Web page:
For calibration, reservoirs 1, 3, and 4 were filled with the electrophoresis buffer, reservoir 5 was filled with CL reaction buffer and vacuum was applied to reservoir 2 in order to fill the separation channel with the electrophoresis buffer. Then, the electrophoresis buffer solution in reservoir 3 was replaced by diazo-luminol labeled GSH standard solution. For loading the standard solution, a set of electrical potentials were applied to five the reservoirs: reservoir 1 at 250 V, reservoir 2 at 300 V, reservoir 3 at 450 V, reservoir 4 at grounded, and reservoir 5 at 0 V. The standard solution was transported from reservoir 3 to 4 in pinched mode. After 15 s, potentials were switched to reservoirs 1, 3, 4 and 5 at 2150, 250, 250 and 300 V, respectively, while reservoir 2 was grounded for separation and detection.
Since the microfluidic channels are extremely small, the detection sensitivity of MCE assays can be very poor. From the works published previously, 34–37 detection limits of MCE-CL methods fell in the range from 10−5 ~ 10−7 M. In these MCE-CL methods, the CL reagent was generally added into the running buffer or reaction medium solution post-column, which resulted in a high CL background, and hence a noisy baseline of the electropherogram. This might be one of the main reasons that impaired the detection sensitivity of MCE-CL methods. The problem can be solved by pre-assay labeling if the analytes can be tagged with a CL reagent, and the labeled analyte and excessive CL reagent can be separated before detection. In this work, luminol, the most widely used CL reagent, was diazotized with NaNO2 to prepare a labeling solution. Diazotized luminol has been used for long to label proteins in immunological assays.38–39 It was found to be reactive towards organic compounds containing thiol functional group such as GSH, and to be able to permeate the cell membrane, tagging intracellular GSH. Because luminol-labeled GSH contained the luminescence moiety of luminol, it reacted with the oxidizing agent, NaBrO, resulting in CL emission. To achieve the optimal labeling yield, effects of the mole ratio of diazo-luminol to GSH, labeling temperature and incubation time were investigated. The results indicated that the maximum CL intensity was obtained when the mole ratio was greater than 30. The labeling temperature should be controlled in the range of 0 to 4 ° because diazo-luminol decomposed at higher temperatures. Incubation time also affected the labeling yield. To determine the optimal intracellular labeling time, cell suspension was mixed with diazo-luminol solution, and kept at 4 ° for different time periods before analysis. Figure 2 shows the effects of labeling time on the MCE-CL signal from intracellular GSH. The results were obtained by analyzing five cells at a certain labeling time and averaging the signals from the five cells. The CL intensity of luminol labeled GSH increased with the increase in incubation time from 0 up to 7 hrs, and then became nearly constant till 10 hrs. After 10 hrs, the cell membrane was damaged and cells busted. Therefore, the incubation time of 8 hrs was selected. To study the present MCE-CL assay sensitivity, a 6.0×10−7 M GSH standard solution was treated with the diazo-luminol labeling solution and then analyzed. The electropherograms obtained are shown in Figure 3. As can be seen, a very low CL background was observed and the baseline of the electropherogram appeared noiseless. These results confirm that pre-assay CL labeling is an effective way to improve the assay sensitivity of MEC-CL methods.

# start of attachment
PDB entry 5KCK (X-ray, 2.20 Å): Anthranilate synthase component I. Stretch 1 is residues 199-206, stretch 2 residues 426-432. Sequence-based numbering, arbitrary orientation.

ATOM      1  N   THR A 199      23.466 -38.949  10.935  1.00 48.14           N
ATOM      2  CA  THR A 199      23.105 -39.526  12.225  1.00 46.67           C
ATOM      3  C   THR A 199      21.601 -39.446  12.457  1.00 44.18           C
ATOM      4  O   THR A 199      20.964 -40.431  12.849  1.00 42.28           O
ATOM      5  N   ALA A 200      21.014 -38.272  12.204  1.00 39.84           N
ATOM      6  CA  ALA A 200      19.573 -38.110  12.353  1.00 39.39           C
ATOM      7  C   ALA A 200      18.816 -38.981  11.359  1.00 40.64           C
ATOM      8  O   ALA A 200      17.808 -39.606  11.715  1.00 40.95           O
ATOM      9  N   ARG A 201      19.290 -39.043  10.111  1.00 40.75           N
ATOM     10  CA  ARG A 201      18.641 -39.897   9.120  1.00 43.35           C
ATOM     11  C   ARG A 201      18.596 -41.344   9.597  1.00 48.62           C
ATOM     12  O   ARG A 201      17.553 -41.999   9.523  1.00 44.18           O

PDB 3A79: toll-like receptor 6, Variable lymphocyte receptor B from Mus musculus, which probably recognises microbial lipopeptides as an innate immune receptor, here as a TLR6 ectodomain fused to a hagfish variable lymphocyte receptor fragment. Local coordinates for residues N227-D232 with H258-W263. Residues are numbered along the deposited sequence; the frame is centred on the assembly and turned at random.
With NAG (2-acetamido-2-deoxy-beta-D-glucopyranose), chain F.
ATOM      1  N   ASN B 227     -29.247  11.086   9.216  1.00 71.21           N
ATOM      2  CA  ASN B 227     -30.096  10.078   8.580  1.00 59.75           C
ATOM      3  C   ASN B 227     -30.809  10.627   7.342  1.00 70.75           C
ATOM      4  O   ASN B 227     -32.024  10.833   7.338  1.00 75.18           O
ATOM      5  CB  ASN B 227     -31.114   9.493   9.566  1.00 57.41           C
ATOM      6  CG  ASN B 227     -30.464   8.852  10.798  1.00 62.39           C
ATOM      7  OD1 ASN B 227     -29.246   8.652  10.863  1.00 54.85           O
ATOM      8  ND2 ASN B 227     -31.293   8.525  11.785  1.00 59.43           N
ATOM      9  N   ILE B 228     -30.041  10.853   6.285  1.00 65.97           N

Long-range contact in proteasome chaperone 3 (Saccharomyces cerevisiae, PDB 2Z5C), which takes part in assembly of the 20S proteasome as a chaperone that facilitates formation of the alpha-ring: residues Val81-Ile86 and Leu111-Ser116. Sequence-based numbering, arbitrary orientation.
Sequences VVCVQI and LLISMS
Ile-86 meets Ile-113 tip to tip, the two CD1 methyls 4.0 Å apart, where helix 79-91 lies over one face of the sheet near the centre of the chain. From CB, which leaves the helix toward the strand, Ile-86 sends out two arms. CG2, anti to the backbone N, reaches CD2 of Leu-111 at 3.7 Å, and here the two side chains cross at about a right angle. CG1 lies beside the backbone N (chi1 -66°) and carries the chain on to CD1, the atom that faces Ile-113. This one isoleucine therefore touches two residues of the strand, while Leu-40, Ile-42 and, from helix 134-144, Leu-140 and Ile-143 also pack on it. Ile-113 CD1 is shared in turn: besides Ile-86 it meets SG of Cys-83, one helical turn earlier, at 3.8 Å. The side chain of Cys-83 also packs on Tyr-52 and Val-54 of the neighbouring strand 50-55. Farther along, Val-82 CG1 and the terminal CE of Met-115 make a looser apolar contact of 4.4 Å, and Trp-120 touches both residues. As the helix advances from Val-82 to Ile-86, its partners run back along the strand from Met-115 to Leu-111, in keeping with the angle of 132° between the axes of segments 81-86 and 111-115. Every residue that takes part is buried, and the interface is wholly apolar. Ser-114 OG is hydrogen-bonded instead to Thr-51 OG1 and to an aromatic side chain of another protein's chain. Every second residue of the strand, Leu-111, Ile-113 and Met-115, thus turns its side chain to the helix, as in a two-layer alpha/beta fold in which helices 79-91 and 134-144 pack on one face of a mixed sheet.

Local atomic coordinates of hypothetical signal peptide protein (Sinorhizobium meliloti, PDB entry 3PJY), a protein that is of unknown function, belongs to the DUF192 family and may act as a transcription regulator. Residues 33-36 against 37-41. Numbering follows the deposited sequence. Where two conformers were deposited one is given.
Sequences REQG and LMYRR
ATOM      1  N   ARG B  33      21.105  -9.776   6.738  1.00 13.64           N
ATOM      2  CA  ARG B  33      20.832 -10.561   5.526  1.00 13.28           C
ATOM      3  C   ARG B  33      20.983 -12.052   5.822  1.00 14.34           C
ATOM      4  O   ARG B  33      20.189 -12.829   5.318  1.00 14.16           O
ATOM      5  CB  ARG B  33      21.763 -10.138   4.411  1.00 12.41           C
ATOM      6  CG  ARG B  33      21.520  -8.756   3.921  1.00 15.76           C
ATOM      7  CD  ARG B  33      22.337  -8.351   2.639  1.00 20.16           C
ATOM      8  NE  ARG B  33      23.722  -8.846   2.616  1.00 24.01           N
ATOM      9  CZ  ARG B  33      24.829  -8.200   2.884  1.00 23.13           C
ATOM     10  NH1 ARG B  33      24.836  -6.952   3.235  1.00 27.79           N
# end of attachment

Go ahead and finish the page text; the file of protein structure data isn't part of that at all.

In order to separate luminol labeled GSH from diazo-luminol, the MCE conditions were studied. Two kinds of buffers (i.e., phosphate and borate buffers) were tested. It was found that a better separation was obtained with the use of a borate buffer at pH 9.2. Further, borate buffer concentration in the range of 5 to 25 mM was tested. It was noted that the resolution (R = (t2 – t1) × 2 / (w1 + w2)) between luminol-tagged GSH and diazo-luminol increased from 2.2 to 2.8 with the increase in borate buffer concentration. However, the migration times were also increased and MCE peaks were broaden at high borate buffer concentrations. Therefore, 10 mM borate buffer at pH 9.2 was selected to achieve an optimal separation. Separation of luminol-labeled GSH from diazo-luminol allowed highly sensitive CL detection of GSH thanks to the lack of CL background.